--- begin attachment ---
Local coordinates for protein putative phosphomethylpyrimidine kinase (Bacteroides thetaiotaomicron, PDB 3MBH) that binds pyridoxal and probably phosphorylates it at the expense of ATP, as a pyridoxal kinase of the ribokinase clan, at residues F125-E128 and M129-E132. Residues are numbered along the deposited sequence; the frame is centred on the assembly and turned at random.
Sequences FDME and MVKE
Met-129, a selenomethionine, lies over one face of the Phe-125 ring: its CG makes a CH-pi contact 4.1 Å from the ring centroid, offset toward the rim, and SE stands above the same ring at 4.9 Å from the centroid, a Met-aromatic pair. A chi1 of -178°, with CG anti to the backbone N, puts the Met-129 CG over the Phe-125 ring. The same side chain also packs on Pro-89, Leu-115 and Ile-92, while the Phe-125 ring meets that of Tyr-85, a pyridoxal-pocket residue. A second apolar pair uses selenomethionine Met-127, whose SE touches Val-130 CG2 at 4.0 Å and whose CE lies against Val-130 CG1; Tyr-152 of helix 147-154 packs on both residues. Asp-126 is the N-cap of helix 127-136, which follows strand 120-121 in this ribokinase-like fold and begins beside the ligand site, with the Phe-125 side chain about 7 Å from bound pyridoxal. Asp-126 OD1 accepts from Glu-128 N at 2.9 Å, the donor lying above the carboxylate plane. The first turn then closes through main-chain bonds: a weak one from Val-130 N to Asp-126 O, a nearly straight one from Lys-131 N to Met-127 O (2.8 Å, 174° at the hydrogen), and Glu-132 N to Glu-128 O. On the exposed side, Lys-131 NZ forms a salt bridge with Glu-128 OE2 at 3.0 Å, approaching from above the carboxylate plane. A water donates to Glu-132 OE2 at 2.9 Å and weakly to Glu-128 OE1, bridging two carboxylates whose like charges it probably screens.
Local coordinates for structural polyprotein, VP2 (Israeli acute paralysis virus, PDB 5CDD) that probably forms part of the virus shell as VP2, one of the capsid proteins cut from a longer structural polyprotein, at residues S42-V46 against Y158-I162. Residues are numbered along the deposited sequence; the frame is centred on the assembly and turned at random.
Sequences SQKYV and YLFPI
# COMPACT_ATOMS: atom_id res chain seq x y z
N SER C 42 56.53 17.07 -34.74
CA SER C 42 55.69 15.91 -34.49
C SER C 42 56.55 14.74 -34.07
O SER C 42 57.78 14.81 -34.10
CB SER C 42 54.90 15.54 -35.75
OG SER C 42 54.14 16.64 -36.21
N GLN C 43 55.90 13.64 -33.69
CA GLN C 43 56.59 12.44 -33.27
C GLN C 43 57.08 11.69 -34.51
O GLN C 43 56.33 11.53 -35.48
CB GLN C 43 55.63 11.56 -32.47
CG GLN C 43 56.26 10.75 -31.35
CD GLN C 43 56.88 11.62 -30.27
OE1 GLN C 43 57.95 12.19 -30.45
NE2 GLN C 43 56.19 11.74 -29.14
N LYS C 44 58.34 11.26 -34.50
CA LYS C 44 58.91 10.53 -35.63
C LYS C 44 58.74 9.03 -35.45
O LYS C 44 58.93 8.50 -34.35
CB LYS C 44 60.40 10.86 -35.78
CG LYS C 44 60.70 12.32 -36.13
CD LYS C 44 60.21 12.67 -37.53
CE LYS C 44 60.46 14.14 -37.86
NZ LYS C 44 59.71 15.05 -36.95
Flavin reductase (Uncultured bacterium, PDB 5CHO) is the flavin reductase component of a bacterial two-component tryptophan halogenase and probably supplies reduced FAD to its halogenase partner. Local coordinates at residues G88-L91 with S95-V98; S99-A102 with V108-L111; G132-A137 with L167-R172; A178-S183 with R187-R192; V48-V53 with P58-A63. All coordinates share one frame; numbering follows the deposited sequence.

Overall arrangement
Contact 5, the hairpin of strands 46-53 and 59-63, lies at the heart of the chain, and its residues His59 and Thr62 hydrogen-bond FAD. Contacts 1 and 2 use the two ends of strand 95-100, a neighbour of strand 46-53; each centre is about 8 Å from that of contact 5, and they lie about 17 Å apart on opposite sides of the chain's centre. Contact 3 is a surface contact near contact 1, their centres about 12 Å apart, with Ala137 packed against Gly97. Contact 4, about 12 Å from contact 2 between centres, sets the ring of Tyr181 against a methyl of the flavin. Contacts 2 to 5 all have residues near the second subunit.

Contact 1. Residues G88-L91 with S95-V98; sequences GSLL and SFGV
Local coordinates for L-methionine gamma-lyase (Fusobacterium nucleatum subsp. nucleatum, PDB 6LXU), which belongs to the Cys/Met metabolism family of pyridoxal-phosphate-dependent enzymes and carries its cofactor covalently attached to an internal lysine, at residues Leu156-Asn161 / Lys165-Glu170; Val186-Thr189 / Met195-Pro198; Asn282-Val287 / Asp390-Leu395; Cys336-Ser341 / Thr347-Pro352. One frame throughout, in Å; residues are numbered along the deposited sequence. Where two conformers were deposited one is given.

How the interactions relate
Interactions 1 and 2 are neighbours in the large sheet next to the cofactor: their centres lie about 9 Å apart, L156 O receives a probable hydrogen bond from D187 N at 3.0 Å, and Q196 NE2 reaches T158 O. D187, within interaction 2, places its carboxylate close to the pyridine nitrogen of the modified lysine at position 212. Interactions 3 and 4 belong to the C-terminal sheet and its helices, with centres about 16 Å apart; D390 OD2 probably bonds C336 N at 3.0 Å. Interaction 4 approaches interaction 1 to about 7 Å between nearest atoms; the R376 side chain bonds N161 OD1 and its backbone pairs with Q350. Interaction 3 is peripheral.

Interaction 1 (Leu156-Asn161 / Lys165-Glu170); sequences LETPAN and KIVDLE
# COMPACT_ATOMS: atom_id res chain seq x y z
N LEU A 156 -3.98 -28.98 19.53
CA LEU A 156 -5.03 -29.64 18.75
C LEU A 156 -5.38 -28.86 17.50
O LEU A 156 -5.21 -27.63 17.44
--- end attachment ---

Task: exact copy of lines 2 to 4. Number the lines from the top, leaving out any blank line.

Sequences FDME and MVKE
Met-129, a selenomethionine, lies over one face of the Phe-125 ring: its CG makes a CH-pi contact 4.1 Å from the ring centroid, offset toward the rim, and SE stands above the same ring at 4.9 Å from the centroid, a Met-aromatic pair. A chi1 of -178°, with CG anti to the backbone N, puts the Met-129 CG over the Phe-125 ring. The same side chain also packs on Pro-89, Leu-115 and Ile-92, while the Phe-125 ring meets that of Tyr-85, a pyridoxal-pocket residue. A second apolar pair uses selenomethionine Met-127, whose SE touches Val-130 CG2 at 4.0 Å and whose CE lies against Val-130 CG1; Tyr-152 of helix 147-154 packs on both residues. Asp-126 is the N-cap of helix 127-136, which follows strand 120-121 in this ribokinase-like fold and begins beside the ligand site, with the Phe-125 side chain about 7 Å from bound pyridoxal. Asp-126 OD1 accepts from Glu-128 N at 2.9 Å, the donor lying above the carboxylate plane. The first turn then closes through main-chain bonds: a weak one from Val-130 N to Asp-126 O, a nearly straight one from Lys-131 N to Met-127 O (2.8 Å, 174° at the hydrogen), and Glu-132 N to Glu-128 O. On the exposed side, Lys-131 NZ forms a salt bridge with Glu-128 OE2 at 3.0 Å, approaching from above the carboxylate plane. A water donates to Glu-132 OE2 at 2.9 Å and weakly to Glu-128 OE1, bridging two carboxylates whose like charges it probably screens.
Local coordinates for structural polyprotein, VP2 (Israeli acute paralysis virus, PDB 5CDD) that probably forms part of the virus shell as VP2, one of the capsid proteins cut from a longer structural polyprotein, at residues S42-V46 against Y158-I162. Residues are numbered along the deposited sequence; the frame is centred on the assembly and turned at random.